Death is a certainty that every Arizona resident must contend with. Though individuals cannot predict when they will pass, they can take control of their end-of-life estates by preparing and executing estate planning documents. Different estate planning documents can provide survivors with information and guidance how decedents wished to have their money, assets, and property managed and distributed after their deaths.
When a person dies without an estate plan, they leave a lot of decisions up to their loved ones and the law. While this may be acceptable for some individuals, many wish to have a say in what happens to their estates and other responsibilities when they are no longer alive. This post will address some of the issues that may arise if a person falls ill and dies without an estate plan. No part of this blog or post should be read as legal advice.
Medical and financial decisions during incapacitation
Though it is not applicable in all end-of-life situations, some individuals become incapacitated or unable to deal with their own medical decisions and financial responsibilities before they die. Estate planning documents like powers of attorney and living wills can provide information to medical care providers, family members, and others as to how incapacitated individuals wanted their care and finances managed. Without these documents in place, courts may assign parties to take on their responsibilities or may default to the decisions of closely related relatives.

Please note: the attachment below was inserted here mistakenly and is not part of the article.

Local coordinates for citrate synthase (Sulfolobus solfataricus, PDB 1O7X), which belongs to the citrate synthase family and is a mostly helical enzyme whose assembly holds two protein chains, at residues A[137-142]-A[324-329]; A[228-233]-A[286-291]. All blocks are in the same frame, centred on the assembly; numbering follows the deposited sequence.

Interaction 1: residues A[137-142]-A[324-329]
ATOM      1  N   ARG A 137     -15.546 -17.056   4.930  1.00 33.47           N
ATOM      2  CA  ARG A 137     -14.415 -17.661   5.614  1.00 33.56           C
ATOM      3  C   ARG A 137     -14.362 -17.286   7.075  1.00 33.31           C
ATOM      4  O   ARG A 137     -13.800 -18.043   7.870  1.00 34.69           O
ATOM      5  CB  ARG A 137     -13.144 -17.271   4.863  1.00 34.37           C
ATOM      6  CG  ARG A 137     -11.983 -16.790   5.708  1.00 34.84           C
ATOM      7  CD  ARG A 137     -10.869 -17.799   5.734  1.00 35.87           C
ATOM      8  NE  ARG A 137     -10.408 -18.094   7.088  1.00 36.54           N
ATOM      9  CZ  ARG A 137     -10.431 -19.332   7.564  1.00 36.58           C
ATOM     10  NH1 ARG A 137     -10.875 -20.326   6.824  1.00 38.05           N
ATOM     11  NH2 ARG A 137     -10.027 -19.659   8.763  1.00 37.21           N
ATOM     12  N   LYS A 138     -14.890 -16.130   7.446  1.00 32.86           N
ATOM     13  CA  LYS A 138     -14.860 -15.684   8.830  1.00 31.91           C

Dying without a will
As readers may know, many important decisions and bequests can be made through wills. When a person dies without a will, their assets will pass according to the laws of intestacy in Arizona. Intestacy favors giving property and assets to closely related family members, such as spouses, children, and parents. Though this may seem reasonable to some readers, not all families function positively and wish to have property bequeathed between generations. Through a will a person can direct where their assets and property will go so that the law does not make those decisions for them.
Having an estate plan means having control over the terms of the end of one’s life. It is never too early to start the of state planning process. An estate planning attorney in Arizona can guide their clients through the important steps of executing the right documents to protect their interests and needs.